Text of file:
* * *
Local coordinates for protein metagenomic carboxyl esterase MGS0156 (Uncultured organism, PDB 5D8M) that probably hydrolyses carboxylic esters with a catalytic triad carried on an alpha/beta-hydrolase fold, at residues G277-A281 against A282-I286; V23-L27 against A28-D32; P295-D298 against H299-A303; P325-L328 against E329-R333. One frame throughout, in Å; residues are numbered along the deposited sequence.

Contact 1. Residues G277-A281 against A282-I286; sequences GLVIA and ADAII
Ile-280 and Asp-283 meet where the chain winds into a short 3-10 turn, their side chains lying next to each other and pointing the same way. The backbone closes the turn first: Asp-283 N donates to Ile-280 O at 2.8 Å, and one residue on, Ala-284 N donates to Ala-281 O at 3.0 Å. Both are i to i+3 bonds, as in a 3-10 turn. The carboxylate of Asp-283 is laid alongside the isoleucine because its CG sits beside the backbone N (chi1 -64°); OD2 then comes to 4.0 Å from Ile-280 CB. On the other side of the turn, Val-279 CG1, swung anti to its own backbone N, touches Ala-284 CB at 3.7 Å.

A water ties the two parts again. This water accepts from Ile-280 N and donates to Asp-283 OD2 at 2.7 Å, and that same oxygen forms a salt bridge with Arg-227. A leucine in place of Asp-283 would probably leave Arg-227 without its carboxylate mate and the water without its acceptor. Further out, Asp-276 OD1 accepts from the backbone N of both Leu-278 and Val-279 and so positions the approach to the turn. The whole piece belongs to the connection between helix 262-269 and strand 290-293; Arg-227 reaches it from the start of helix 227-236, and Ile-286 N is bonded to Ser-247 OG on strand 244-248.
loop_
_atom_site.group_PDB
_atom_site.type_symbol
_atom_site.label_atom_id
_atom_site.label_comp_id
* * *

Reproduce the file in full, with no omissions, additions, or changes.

Local coordinates for protein metagenomic carboxyl esterase MGS0156 (Uncultured organism, PDB 5D8M) that probably hydrolyses carboxylic esters with a catalytic triad carried on an alpha/beta-hydrolase fold, at residues G277-A281 against A282-I286; V23-L27 against A28-D32; P295-D298 against H299-A303; P325-L328 against E329-R333. One frame throughout, in Å; residues are numbered along the deposited sequence.

Contact 1. Residues G277-A281 against A282-I286; sequences GLVIA and ADAII
Ile-280 and Asp-283 meet where the chain winds into a short 3-10 turn, their side chains lying next to each other and pointing the same way. The backbone closes the turn first: Asp-283 N donates to Ile-280 O at 2.8 Å, and one residue on, Ala-284 N donates to Ala-281 O at 3.0 Å. Both are i to i+3 bonds, as in a 3-10 turn. The carboxylate of Asp-283 is laid alongside the isoleucine because its CG sits beside the backbone N (chi1 -64°); OD2 then comes to 4.0 Å from Ile-280 CB. On the other side of the turn, Val-279 CG1, swung anti to its own backbone N, touches Ala-284 CB at 3.7 Å.

A water ties the two parts again. This water accepts from Ile-280 N and donates to Asp-283 OD2 at 2.7 Å, and that same oxygen forms a salt bridge with Arg-227. A leucine in place of Asp-283 would probably leave Arg-227 without its carboxylate mate and the water without its acceptor. Further out, Asp-276 OD1 accepts from the backbone N of both Leu-278 and Val-279 and so positions the approach to the turn. The whole piece belongs to the connection between helix 262-269 and strand 290-293; Arg-227 reaches it from the start of helix 227-236, and Ile-286 N is bonded to Ser-247 OG on strand 244-248.
loop_
_atom_site.group_PDB
_atom_site.type_symbol
_atom_site.label_atom_id
_atom_site.label_comp_id